Southers adds that there are three things necessary for a person to become a radicalized terrorist:
- Alienated individual
- Legitimizing ideology
- An enabling environment
We will never be completely free of a terrorist threat, he adds. Every step toward greater security is met with an attempt to exploit its weakness.
UPDATE 9:40 a.m. ET – Boston Police Commissioner Edward Davis: The cooperation of the people of Boston following the attacks was remarkable.
People are alive today because of the assistance Homeland Security provided us.
UPDATE 9:35 a.m. ET – Former U.S. Sen. Lieberman: Since 9/11 , we have experienced homegrown terrorist attacks on U.S. soil (he cites Major Nidal Hasan), but there have been no known attacks launched from abroad. Still unclear whether the Tsarnaev brothers had foreign aid.
Lieberman notes that the Boston Bombing is the first time since 9/11 that a terrorist attack, homegrown or abroad, has successfully targeted U.S. civilians.
The former senator concludes by citing the failure of the Tsarnaev brothers’ friends, families, and community to alert authorities to the the suspicious activity.
UPDATE 9:19 a.m. ET — Rep. Bennie Thompson (D-Miss.): The attacks show us that we cannot allow more budget cuts to law enforcement agencies.
UPDATE 8:56 a.m. ET — Rep. McCaul: We know Russia warned the Federal Bureau of Investigation about the oldest of the suspected bombers, Tamerlan Tsarnaev, who was gunned down by law enforcement days after the attacks.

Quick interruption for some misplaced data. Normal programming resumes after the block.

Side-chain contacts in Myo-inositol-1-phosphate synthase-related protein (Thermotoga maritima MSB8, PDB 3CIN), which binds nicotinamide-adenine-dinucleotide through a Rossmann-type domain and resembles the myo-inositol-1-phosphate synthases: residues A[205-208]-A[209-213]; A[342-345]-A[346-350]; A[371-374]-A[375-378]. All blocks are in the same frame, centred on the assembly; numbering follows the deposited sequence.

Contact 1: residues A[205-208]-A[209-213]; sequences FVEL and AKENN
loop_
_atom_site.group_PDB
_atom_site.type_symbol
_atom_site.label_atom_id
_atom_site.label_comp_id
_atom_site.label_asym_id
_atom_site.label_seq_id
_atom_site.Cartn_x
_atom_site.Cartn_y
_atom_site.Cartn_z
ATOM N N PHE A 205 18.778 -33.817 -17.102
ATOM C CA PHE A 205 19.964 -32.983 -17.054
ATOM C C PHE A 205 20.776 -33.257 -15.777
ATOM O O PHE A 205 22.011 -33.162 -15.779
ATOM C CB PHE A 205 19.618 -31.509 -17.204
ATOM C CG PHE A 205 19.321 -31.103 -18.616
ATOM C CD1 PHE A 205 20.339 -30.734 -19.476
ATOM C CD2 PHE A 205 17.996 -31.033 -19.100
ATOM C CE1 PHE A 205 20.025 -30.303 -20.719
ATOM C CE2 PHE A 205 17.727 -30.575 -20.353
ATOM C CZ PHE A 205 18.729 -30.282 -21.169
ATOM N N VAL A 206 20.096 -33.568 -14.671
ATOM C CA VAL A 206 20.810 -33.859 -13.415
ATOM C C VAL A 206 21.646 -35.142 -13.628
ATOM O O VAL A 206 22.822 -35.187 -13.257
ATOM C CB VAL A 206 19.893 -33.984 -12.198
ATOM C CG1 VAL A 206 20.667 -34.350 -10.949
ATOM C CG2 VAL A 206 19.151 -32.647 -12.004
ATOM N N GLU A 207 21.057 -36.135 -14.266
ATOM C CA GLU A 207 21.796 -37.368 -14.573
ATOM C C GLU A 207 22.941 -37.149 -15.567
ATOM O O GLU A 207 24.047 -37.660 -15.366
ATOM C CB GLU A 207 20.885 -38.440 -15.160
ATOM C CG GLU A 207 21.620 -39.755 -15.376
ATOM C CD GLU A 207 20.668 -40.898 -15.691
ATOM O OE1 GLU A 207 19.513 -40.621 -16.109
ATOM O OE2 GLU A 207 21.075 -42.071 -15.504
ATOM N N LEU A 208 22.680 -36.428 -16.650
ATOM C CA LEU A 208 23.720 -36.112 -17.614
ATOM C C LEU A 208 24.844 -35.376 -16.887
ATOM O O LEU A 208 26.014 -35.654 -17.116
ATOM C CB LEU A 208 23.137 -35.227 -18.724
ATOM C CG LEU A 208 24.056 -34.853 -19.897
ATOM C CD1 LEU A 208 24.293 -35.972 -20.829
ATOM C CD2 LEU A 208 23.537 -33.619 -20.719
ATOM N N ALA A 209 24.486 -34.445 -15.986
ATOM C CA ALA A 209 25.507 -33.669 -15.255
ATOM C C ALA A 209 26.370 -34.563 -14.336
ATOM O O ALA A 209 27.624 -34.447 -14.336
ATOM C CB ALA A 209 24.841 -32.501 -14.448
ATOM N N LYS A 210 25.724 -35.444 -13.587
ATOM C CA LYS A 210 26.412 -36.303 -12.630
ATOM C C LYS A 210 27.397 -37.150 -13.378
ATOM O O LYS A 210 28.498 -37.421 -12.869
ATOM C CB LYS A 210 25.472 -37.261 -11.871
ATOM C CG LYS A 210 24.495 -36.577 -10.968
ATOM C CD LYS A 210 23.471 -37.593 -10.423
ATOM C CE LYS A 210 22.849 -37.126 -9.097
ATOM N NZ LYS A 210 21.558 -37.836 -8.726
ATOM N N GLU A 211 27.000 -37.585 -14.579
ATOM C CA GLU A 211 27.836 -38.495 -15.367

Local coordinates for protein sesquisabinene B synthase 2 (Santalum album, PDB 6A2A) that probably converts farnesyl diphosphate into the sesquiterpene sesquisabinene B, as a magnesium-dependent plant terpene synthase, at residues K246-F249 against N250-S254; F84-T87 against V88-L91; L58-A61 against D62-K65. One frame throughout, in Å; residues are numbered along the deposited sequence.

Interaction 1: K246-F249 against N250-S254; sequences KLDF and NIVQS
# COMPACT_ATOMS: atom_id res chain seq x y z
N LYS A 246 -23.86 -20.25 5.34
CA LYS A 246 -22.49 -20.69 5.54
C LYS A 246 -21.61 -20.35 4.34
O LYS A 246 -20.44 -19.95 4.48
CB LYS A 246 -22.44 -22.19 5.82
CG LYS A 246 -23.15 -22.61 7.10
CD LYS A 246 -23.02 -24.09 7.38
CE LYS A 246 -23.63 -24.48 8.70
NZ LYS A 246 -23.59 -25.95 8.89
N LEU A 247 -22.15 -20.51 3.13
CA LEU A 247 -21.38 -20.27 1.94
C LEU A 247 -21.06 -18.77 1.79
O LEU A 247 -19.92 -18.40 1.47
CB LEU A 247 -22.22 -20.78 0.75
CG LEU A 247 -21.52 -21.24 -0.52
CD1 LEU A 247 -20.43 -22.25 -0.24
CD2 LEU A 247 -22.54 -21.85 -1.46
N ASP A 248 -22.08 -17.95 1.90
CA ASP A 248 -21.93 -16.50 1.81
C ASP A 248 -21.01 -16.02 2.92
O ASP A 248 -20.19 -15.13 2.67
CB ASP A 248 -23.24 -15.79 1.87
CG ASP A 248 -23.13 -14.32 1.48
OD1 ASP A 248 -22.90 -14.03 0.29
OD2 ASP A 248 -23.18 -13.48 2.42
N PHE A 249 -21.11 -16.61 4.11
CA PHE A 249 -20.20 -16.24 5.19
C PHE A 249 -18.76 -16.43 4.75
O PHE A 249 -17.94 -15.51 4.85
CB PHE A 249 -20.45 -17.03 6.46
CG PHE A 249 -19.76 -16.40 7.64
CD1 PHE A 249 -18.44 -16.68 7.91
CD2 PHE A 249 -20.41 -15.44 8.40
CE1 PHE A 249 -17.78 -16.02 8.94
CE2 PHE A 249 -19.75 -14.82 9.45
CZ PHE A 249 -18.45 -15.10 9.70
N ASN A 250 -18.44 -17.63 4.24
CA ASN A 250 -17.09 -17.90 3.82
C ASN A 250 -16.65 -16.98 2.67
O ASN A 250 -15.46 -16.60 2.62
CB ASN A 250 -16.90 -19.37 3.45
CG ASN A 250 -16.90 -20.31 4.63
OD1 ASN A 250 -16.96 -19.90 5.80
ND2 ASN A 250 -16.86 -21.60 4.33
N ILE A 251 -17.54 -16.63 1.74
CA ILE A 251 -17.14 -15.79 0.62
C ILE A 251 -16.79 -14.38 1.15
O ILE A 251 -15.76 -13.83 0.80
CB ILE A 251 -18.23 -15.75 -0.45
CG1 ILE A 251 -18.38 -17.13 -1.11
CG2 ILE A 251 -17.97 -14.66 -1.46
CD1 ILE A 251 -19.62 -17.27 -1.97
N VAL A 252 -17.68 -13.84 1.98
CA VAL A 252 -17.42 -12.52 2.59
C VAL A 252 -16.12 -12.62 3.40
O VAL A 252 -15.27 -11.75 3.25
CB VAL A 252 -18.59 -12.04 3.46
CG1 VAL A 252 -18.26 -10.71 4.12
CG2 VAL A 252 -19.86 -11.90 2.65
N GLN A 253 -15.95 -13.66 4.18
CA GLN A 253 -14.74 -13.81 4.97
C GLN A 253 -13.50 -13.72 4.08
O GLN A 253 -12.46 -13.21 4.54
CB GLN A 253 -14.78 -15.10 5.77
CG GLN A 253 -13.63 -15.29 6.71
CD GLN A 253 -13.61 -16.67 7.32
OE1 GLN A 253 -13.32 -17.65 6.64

“He was on our radar screen. And then he was off,” the Texas congressman said.
The U.S. House Homeland Security Committee is holding a hearing today on the Boston Marathon terrorist attacks.
The hearing, which was announced last week by Congressman Michael McCaul (R-Texas), will include testimony from Boston Police Commissioner Edward Davis, former U.S. Senator Joseph I. Lieberman, and Massachusetts Undersecretary for Homeland Security Director Kurt Schwartz.
“Two weeks ago, our country was attacked by radical Islamist terrorists. Four lives were lost and hundreds of others were forever changed. As our nation recovers, it is imperative that we understand what happened, what signs may have been missed and what we can improve,” Rep. McCaul said in a prepared statement.
“The Committee is currently examining the events leading up to the attack on our homeland, the genesis of this plot and the reaction by law enforcement. Next week’s hearing will provide an opportunity to hear from those who were on the front lines of the response effort and who were present through the attack and its aftermath,” the statement adds.
The statement continues:
This will be the first in a series of hearings, as part of a broader investigation into the Boston Marathon bombings. The investigation will look at how law enforcement addressed the area after the attack; how federal, state and local officials communicated with their counterparts at other agencies regarding the suspects before and following the event; and the challenges associated with securing our country since 9/11.
Ultimately the investigation will assess how our efforts have evolved to meet the dynamic terrorist threat of foreign-inspired attacks on our soil, and what changes may be necessary to protect the homeland.
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Featured image courtesy Susan Walsh. This post has been updated.